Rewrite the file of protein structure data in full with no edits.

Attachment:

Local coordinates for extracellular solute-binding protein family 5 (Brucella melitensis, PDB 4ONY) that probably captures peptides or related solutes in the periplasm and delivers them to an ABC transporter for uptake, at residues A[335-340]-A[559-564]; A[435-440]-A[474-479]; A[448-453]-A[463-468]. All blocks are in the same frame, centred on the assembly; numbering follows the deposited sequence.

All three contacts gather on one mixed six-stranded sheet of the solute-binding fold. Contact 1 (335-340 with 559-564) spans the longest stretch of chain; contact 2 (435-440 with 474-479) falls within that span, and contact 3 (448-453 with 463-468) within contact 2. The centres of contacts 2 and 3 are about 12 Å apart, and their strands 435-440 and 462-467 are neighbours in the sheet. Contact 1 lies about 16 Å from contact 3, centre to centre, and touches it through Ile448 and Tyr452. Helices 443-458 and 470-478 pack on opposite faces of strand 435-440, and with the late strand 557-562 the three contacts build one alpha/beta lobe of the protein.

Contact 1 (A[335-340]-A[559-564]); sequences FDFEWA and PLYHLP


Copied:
Local coordinates for extracellular solute-binding protein family 5 (Brucella melitensis, PDB 4ONY) that probably captures peptides or related solutes in the periplasm and delivers them to an ABC transporter for uptake, at residues A[335-340]-A[559-564]; A[435-440]-A[474-479]; A[448-453]-A[463-468]. All blocks are in the same frame, centred on the assembly; numbering follows the deposited sequence.

All three contacts gather on one mixed six-stranded sheet of the solute-binding fold. Contact 1 (335-340 with 559-564) spans the longest stretch of chain; contact 2 (435-440 with 474-479) falls within that span, and contact 3 (448-453 with 463-468) within contact 2. The centres of contacts 2 and 3 are about 12 Å apart, and their strands 435-440 and 462-467 are neighbours in the sheet. Contact 1 lies about 16 Å from contact 3, centre to centre, and touches it through Ile448 and Tyr452. Helices 443-458 and 470-478 pack on opposite faces of strand 435-440, and with the late strand 557-562 the three contacts build one alpha/beta lobe of the protein.

Contact 1 (A[335-340]-A[559-564]); sequences FDFEWA and PLYHLP